The decision by a court in Myanmar to sentence two Reuters journalists to seven years in prison for breaching a law related to state secrets has been met with an angry response inside and outside the country, with critics calling it an attack on press freedom.
On Monday, a judge at Yangon northern district court found Wa Lone and Kyaw Soe Oo guilty of violating the country’s Official Secrets Act, a broadly worded law that dates back to when Burma, as it was then known, was under British colonial rule. The law calls for a maximum penalty of 14 years in prison.
The two were arrested in December in northern Yangon while investigating the killing of 10 Rohingya men in a village in northern Rakhine state in which military personnel were allegedly involved.
Wa Lone and Kyaw Soe Oo say someone handed them documents before police invited them to dinner and arrested them. The prosecution maintains the two were arrested during a routine patrol when the documents were found.
However, testimony in the case has revealed cracks in the prosecution’s argument. In April, police captain Moe Yan Naing, called as a prosecution witness, told the court the journalists were deliberately entrapped, while another official said he had burned his notes from the night of the arrests but could not explain why.
Emerging from the court after the hearing, Wa Lone and Kyaw Soe Oo remained defiant.
“We have been unfairly accused,” Wa Lone told reporters as he was bundled into a police van that would take him and Kyaw Soe Oo back to prison. “We didn’t do anything harmful towards our nation. We didn’t commit any crime, but [the court] decided to convict us anyway.”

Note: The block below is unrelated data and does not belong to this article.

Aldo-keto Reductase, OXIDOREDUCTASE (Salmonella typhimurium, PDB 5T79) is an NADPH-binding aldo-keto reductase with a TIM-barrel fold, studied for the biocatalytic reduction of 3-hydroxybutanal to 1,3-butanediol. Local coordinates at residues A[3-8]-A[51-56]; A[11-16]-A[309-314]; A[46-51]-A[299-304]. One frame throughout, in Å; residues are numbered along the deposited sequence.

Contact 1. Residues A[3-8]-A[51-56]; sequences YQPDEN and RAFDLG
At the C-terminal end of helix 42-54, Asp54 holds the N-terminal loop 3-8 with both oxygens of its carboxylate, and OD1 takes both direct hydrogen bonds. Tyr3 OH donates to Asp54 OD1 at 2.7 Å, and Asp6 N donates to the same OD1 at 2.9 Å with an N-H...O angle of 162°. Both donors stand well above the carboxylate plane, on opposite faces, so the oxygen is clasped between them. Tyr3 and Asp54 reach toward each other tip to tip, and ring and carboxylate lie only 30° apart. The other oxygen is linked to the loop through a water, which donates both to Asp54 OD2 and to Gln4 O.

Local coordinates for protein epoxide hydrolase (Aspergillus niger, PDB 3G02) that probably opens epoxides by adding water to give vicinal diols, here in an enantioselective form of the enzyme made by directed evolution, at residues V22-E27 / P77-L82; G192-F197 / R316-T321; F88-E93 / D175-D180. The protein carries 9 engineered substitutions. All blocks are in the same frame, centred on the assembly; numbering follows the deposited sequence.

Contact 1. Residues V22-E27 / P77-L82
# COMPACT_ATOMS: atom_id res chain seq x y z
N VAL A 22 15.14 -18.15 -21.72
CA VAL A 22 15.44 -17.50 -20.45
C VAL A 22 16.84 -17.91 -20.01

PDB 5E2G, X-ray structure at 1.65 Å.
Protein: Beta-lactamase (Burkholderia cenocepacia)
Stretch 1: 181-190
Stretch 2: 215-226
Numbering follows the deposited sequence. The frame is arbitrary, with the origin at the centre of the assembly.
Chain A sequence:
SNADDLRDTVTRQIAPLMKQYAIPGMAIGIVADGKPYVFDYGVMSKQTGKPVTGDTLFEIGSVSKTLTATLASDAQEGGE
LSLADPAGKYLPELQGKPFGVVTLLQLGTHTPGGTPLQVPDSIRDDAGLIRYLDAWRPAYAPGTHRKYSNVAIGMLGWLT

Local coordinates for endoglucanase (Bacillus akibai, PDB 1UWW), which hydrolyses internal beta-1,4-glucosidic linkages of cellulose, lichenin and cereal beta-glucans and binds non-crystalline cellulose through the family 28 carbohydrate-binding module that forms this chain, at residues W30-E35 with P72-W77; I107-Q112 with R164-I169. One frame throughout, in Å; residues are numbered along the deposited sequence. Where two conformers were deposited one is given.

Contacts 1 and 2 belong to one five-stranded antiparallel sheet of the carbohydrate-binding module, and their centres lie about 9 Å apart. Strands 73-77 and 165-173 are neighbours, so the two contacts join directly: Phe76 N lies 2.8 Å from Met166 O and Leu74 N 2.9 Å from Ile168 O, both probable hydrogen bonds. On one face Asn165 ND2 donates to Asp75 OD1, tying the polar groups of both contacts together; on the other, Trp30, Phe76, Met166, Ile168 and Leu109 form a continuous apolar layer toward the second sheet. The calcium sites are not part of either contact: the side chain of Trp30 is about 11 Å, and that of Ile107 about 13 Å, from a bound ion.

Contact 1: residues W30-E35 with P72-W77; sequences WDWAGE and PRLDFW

“This is directly challenging democracy and media freedom in our country,” he said.
There were passionate scenes as the pair left the court. Supporters attempted to stop the police van that was carrying them from them leaving. As the van drove away, Wa Lone and Kyaw Soe Oo smiled and held their arms aloft.
A government spokesperson could not be reached for comment.
“Our line of defense is that they were trapped, but the judge didn’t accept that,” the pair’s lawyer Khin Maung Zaw told reporters outside the court. “We prepared for the worst, but hoped for the best. The situation in the country is like this.”
‘Sad day’ for journalists
Stephen J. Adler, editor-in-chief of Reuters, called it “a sad day” for journalists everywhere.
“This is a major step backward in Myanmar’s transition to democracy, cannot be squared with the rule of law or freedom of speech, and must be corrected by the Myanmar government as a matter of urgency,” he said in a statement. “We will not wait while Wa Lone and Kyaw Soe Oo suffer this injustice and will evaluate how to proceed in the coming days, including whether to seek relief in an international forum.”
As well as the international outcry, Wa Lone and Kyaw Soe Oo have attracted support inside the country.
Support inside Myanmar
On Saturday, dozens of youths marched in Yangon showing their support for the two reporters. Demonstrators held aloft banners and chanted slogans calling for the journalists’ immediate release. Other reporters wore T-shirts that said “journalism is not a crime.”
Maung Saungkha, leader of free speech advocacy group Athan, told VOA the decision to jail them was “a deliberate threat against media and the people to silence the truth.”
“The decision of the court has ushered in a dark age for Myanmar’s freedom of press and right to information. We strongly condemn the decision and request the president (Win Myint) to grant a presidential pardon to Wa Lone and Kyaw Soe Oo,” he said.
The Foreign Correspondents’ Club of Myanmar also strongly condemned the ruling.
“The conviction and harsh sentence strike a blow to the journalistic profession and pose a grave threat to press freedom in Myanmar,” FCCM said in a statement. “We further urge the government to ensure that journalists are allowed to carry out their profession without fear of harassment and intimidation.”